Date of Graduation


Document Type


Degree Type



Chambers College of Business and Economics



Committee Chair

Shuichiro Nishioka

Committee Co-Chair

Ronald Balvers

Committee Member

Arabinda Basistha

Committee Member

Walker Todd

Committee Member

Andrew Young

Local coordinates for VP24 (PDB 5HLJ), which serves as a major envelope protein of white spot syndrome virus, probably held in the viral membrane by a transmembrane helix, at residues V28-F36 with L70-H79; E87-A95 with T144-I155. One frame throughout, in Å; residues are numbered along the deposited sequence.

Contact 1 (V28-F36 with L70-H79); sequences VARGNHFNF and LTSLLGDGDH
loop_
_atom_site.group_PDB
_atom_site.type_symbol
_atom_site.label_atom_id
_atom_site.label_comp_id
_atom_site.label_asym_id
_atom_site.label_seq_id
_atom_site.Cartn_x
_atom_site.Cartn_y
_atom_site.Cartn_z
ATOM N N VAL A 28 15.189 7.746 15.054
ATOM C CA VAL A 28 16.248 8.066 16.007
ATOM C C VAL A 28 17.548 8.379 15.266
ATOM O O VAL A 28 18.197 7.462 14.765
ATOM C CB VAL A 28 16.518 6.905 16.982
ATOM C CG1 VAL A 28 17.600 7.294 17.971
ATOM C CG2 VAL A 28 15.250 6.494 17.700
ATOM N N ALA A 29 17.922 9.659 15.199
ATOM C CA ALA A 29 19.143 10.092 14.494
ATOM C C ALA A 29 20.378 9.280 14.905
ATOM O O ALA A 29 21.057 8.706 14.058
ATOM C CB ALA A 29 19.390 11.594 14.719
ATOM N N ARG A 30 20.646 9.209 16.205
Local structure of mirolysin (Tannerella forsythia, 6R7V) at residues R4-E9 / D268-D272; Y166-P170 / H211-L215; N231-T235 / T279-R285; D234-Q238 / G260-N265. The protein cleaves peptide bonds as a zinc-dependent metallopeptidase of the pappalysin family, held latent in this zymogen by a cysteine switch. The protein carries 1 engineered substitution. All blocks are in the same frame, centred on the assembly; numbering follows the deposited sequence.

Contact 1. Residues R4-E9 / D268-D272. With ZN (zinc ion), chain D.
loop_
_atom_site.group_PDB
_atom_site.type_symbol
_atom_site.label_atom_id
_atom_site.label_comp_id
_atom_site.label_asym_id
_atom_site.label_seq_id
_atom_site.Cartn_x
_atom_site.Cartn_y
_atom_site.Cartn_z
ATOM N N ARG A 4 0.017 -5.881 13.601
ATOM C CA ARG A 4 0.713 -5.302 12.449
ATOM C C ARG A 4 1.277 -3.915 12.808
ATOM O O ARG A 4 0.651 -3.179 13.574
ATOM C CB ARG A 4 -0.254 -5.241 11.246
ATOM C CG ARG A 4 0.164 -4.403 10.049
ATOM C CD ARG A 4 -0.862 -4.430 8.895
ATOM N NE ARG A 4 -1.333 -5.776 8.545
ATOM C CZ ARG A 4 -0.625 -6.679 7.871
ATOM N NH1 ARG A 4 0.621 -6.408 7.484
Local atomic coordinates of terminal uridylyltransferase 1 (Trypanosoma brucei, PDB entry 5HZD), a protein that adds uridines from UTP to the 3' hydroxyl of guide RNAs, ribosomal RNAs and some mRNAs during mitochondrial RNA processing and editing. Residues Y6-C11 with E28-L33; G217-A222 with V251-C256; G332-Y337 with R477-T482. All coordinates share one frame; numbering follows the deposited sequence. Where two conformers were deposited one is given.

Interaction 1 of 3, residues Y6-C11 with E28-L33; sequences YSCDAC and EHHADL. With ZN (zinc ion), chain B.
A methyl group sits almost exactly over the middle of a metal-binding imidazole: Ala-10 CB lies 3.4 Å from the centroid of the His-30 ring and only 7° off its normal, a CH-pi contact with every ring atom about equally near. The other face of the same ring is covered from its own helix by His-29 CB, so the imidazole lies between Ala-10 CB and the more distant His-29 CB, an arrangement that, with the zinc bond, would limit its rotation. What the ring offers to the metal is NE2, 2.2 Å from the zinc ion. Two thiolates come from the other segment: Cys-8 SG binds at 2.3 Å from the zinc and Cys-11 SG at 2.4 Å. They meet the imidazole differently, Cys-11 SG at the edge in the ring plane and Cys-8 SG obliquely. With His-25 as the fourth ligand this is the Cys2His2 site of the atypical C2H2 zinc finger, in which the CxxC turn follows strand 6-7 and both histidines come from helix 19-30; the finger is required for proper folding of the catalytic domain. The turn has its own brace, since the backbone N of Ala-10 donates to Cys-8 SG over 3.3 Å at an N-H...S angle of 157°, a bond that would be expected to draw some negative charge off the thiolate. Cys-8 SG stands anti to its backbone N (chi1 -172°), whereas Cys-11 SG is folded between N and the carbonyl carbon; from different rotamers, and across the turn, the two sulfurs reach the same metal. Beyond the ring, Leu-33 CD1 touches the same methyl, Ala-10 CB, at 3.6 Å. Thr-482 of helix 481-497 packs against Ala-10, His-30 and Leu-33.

This dissertation focuses on the issues of economic performances in Sub-Saharan Africa (SSA). It includes three essays on the monetary system, the international trade and property rights.;The first chapter discusses the inflation dynamics across different exchange rate regime groups in SSA. In particular, a comparative analysis is conducted between the CFA franc currency union countries and the non-members of SSA to see whether the CFA franc countries exhibit lower inflation in the short and the long run compared to other countries. This chapter also assesses the money supply growth, output growth and money velocity growth as the sources of inflation in the region. The empirical results support the inflation- growth trade-off in the CFA zones. While the CFA countries experience relatively lower inflation in the short and the long run, they suffer from a pronounced output loss relative to all other non-CFA countries in general and relative to the pegged non-CFA countries in particular.;The second chapter analyses the implications of the Heckscher-Ohlin (HO) theory of factor abundance and the increasing return to scale (IRS) theory of product differentiation in the bilateral trade within SSA. It shows that the similarity of the factors of production proportions and the lack of product differentiation reduce the extent of trade between African countries. Trade policies that are aimed to promote trade within the region (i.e., FTA, custom unions) are likely to fail because SSA countries produce similar homogeneous products. The key factor for economic success from international trade for the SSA region relies on how to manufacture products in different varieties and how to export their comparative advantage goods outside the region.;The last chapter identifies the effects of property rights on the total factor productivity (TFP) across different property rights levels and income groups in Sub-Saharan Africa (SSA). I subdivide SSA countries by their property rights score and by their income levels. Then, I estimate a model in which TFP depends on human capital and institutional qualities. The results mainly show that private property rights have a positive and statistically significant effect on the TFP in SSA. This result indicates that private property rights are important determinants in the process of economic development. If well-defined and enforced by state laws, private property rights will contribute to growth in SSA.